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    $\begingroup$ This isn't my territory, hence my lurking in the comments rather than trying to put a full answer together though I have noticed this, space.stackexchange.com/questions/8026/…, which might provide some inspiration for someone better qualified to elaborate on the question of "sub-orbital => is heat-shield needed?" $\endgroup$ – Puffin Jan 30 '16 at 13:16
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Sub-orbital space flight as a step on the road makes sense, at least for a commercial space program. You can then scale up your business along with your development process. The most notable disadvantage is that you will not be able to launch satellites, forcing the company to focus more on manned space flight.

In contrast, the main focus of the early space-programs was to develop an ICBM as soon as possible (In the business world, nuking competing companies are frowned upon). That means that resources are channelled into completing an orbital launcher. When the Soviet union had an orbital launcher, they decided to just skip a manned sub-orbital program. As a consequence, the first human in space, Yuri Gagarin, went on an orbital mission.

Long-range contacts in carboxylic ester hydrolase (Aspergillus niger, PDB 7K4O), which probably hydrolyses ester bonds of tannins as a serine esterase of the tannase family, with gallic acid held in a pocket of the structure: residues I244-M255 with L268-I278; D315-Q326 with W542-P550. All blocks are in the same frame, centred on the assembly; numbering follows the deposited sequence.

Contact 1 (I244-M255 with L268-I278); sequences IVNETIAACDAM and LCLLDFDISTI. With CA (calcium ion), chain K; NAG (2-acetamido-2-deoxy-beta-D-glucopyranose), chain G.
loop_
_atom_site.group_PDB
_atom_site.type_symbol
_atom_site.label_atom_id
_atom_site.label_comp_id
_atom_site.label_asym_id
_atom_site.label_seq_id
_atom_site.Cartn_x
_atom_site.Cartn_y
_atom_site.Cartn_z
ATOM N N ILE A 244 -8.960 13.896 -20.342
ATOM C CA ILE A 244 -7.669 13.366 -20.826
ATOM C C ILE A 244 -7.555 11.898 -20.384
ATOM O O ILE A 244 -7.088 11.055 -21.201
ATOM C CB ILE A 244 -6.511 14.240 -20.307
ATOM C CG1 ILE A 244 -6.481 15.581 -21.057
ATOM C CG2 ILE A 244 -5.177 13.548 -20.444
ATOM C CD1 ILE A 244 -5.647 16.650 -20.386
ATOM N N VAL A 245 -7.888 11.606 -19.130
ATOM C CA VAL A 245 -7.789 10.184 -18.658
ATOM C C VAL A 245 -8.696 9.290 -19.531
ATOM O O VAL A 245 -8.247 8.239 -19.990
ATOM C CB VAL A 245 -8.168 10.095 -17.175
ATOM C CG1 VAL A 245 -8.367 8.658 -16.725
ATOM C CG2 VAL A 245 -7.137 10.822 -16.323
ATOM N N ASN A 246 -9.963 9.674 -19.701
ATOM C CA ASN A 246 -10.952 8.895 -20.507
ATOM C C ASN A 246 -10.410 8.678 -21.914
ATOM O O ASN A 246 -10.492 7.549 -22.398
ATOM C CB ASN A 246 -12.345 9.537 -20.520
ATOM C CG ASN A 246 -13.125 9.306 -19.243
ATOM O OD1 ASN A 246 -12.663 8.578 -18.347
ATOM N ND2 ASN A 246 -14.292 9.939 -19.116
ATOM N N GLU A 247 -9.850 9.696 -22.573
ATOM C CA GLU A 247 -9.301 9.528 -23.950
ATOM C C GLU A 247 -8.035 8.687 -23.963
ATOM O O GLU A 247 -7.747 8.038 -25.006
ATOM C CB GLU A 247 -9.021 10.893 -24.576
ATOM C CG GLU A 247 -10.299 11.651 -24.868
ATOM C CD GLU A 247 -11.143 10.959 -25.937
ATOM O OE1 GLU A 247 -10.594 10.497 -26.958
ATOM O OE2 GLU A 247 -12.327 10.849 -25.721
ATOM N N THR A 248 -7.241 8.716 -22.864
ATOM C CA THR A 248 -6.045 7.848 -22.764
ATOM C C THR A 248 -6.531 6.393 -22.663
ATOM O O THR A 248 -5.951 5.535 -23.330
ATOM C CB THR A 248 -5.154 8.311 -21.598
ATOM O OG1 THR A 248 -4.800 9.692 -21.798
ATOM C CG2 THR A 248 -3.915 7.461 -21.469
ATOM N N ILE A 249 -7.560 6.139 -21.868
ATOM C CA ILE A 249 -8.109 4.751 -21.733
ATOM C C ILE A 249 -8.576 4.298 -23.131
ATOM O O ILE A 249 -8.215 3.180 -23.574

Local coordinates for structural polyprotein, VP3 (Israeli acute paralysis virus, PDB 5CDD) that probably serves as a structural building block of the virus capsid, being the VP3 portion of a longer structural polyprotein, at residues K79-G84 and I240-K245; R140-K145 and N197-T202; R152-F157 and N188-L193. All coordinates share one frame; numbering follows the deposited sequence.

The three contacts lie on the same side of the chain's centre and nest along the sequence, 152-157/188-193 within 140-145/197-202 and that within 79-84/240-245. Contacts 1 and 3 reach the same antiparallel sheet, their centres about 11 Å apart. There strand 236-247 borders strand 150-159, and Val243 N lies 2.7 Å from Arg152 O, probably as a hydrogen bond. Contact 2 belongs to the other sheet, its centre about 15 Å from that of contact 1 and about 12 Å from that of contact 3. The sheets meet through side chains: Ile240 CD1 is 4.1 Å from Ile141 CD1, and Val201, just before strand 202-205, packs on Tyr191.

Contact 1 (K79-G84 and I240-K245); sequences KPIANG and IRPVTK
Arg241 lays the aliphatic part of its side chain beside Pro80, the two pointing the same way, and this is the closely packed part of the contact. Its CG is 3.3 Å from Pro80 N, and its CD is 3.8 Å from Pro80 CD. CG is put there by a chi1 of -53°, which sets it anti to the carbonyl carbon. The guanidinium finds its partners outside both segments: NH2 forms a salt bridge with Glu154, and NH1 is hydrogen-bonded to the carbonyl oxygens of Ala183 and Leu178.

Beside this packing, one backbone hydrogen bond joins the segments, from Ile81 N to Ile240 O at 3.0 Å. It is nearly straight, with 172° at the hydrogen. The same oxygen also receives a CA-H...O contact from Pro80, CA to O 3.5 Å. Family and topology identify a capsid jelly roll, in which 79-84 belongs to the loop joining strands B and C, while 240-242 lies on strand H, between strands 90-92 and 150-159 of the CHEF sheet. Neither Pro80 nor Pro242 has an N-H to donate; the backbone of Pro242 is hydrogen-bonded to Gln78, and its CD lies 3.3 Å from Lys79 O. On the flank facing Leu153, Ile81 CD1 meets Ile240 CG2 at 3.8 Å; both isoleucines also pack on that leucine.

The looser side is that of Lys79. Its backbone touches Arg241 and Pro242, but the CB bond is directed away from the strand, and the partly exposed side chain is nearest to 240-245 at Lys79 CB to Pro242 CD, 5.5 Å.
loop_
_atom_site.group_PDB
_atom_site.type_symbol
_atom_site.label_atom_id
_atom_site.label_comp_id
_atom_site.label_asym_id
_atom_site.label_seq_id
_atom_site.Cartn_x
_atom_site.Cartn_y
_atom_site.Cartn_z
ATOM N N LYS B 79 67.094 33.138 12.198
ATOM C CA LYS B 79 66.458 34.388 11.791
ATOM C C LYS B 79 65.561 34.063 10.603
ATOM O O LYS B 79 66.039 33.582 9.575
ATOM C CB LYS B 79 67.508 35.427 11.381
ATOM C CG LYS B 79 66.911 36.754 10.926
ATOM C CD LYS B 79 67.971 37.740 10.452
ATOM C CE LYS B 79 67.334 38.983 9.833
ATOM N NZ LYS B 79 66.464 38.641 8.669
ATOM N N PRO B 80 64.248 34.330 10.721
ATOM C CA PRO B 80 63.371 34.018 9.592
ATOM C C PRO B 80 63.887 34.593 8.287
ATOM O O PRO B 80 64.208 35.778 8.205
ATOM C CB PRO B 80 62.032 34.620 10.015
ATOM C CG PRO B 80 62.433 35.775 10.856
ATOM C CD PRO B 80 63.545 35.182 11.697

But the manned spacecraft developed for sub orbital flights are not necessarily fit for orbital missions. They tend to be more like aircraft and less like minimum mass capsules, and in any case, a lot of new requirements must be met, like heat shields. Winged orbiters are not necessarily a good idea, as they tend to mass more and have a more complicated design. The space shuttle for instance was never capable of providing a reasonable launch cost.

However, a space program is not just the spacecraft on top, almost everything else, like launch pads, rocket engines and mission control can be transferred directly into an orbital space program. Sub orbital flight is definitely not a dead end.

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    $\begingroup$ never forget the $v^2$ in the kinetic energy equation. A suborbital craft of 1km/s lateral velocity has 64 times less energy to dissipate than an orbital one of 8km/s. $\endgroup$ – SF. Jan 30 '16 at 18:30